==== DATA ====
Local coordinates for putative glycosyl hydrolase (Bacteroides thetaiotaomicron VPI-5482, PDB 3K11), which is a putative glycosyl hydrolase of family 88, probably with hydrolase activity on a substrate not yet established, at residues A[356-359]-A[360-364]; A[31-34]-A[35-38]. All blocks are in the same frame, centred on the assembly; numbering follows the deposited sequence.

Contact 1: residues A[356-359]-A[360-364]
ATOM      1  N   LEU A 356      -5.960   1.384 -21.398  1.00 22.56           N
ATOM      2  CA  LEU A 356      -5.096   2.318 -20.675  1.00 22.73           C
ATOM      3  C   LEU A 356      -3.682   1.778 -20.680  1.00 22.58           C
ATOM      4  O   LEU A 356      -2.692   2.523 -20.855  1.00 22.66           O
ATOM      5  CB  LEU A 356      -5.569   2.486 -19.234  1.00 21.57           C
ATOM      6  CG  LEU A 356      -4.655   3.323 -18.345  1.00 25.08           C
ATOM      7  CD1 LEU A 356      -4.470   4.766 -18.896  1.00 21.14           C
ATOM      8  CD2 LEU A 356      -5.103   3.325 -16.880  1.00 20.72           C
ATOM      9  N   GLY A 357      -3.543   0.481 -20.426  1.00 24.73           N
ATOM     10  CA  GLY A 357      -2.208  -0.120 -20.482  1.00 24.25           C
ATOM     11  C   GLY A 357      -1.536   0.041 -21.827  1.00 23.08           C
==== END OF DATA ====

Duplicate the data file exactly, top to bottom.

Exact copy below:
Local coordinates for putative glycosyl hydrolase (Bacteroides thetaiotaomicron VPI-5482, PDB 3K11), which is a putative glycosyl hydrolase of family 88, probably with hydrolase activity on a substrate not yet established, at residues A[356-359]-A[360-364]; A[31-34]-A[35-38]. All blocks are in the same frame, centred on the assembly; numbering follows the deposited sequence.

Contact 1: residues A[356-359]-A[360-364]
ATOM      1  N   LEU A 356      -5.960   1.384 -21.398  1.00 22.56           N
ATOM      2  CA  LEU A 356      -5.096   2.318 -20.675  1.00 22.73           C
ATOM      3  C   LEU A 356      -3.682   1.778 -20.680  1.00 22.58           C
ATOM      4  O   LEU A 356      -2.692   2.523 -20.855  1.00 22.66           O
ATOM      5  CB  LEU A 356      -5.569   2.486 -19.234  1.00 21.57           C
ATOM      6  CG  LEU A 356      -4.655   3.323 -18.345  1.00 25.08           C
ATOM      7  CD1 LEU A 356      -4.470   4.766 -18.896  1.00 21.14           C
ATOM      8  CD2 LEU A 356      -5.103   3.325 -16.880  1.00 20.72           C
ATOM      9  N   GLY A 357      -3.543   0.481 -20.426  1.00 24.73           N
ATOM     10  CA  GLY A 357      -2.208  -0.120 -20.482  1.00 24.25           C
ATOM     11  C   GLY A 357      -1.536   0.041 -21.827  1.00 23.08           C